The ineveitable assertion of British control over the colonies with its Church and "popish" Common Prayer was, of course, an obvious source of displeasure. But even events within their own communities were seen as threats. The perception of threats from without and within engendered a sense of trepidation that could and did veer out of control when a loss of their beloved "perfect Christian society" seemed imminent. The events surrounding the Salem Witch Trials demonstrates how events that could not be explained by their categories of thought could be combined with this fear to produce tragic results.

Out of this foundation came a tradition of "naming the Antichrist" as a method of closing debate, separaing "us" and "them", villifying the enemy, and protecting the societal hegemony. Whether the enemy be Catholic France (in the French and Indian War) or later the British (in America's war for independence), the struggle was painted in apocalyptic terms with the enemy an agent of the devil himself. Of course, many prominent Americans who supported these causes were Englightenment thinkers who were aghast at their allies rhetoric but were grateful for the wide support it generated. Thus the sometimes strage allies we see today with intellectual neoconservatives and Evangelical Christians is itself a tradition with a heritage.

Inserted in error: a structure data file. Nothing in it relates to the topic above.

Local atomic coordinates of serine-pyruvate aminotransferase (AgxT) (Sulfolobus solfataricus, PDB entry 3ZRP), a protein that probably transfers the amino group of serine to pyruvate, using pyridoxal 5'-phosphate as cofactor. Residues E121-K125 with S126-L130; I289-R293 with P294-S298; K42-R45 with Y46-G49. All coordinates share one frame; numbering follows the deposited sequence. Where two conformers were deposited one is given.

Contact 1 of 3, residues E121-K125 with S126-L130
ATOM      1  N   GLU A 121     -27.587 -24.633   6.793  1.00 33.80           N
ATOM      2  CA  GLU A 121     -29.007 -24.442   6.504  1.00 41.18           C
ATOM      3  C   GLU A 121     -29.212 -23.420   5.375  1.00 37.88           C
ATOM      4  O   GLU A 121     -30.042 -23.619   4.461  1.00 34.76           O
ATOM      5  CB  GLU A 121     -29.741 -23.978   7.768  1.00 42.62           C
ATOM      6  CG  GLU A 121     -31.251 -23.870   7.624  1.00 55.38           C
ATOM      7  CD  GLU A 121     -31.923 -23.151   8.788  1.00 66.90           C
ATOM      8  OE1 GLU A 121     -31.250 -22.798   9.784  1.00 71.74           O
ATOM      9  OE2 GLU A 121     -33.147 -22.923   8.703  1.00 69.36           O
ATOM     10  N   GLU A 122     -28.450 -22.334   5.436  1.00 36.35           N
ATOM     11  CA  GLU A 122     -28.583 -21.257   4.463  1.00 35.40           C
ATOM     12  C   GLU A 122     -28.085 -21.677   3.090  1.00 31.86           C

This pattern would continue throughout the 19th century. Americans attempted to construct their "perfect society" that would transform the world with evangelization, orphanages, soup kitchens, temperance movements, and other social endeavors and a postmillennial eschatology dominated. During stable periods, the antichrist rhetoric would recede but resurfaced when a threat was percieved. These could be in the form of Enlightenment philosophy, Freemasonry, or Catholic and Jewish immigrants from Europe. During the Civil War, anti-slavery forces in the North and pro-slavery forces in the South demonized each other as Satan's minions.

The loss of Protestant hegemony in the 20th century brought an end to the dream of the "perfect Christian society" and there was a retreat into a pessimistic view and a developing dispensationalist eschatology. Yet the overall pattern for "naming the Antichrist" has become such a staple of American life that it survived in new forms. Theological modernists who disagree with all that came before now seek to build their perfect society and demonize opposition in a more secularized form. Our political discourse is centered on the inference of nefarious motives by the opposition. And, of course, Evangelicals have continued the unbroken American tradition of pointing to an enemy as the son of perdition.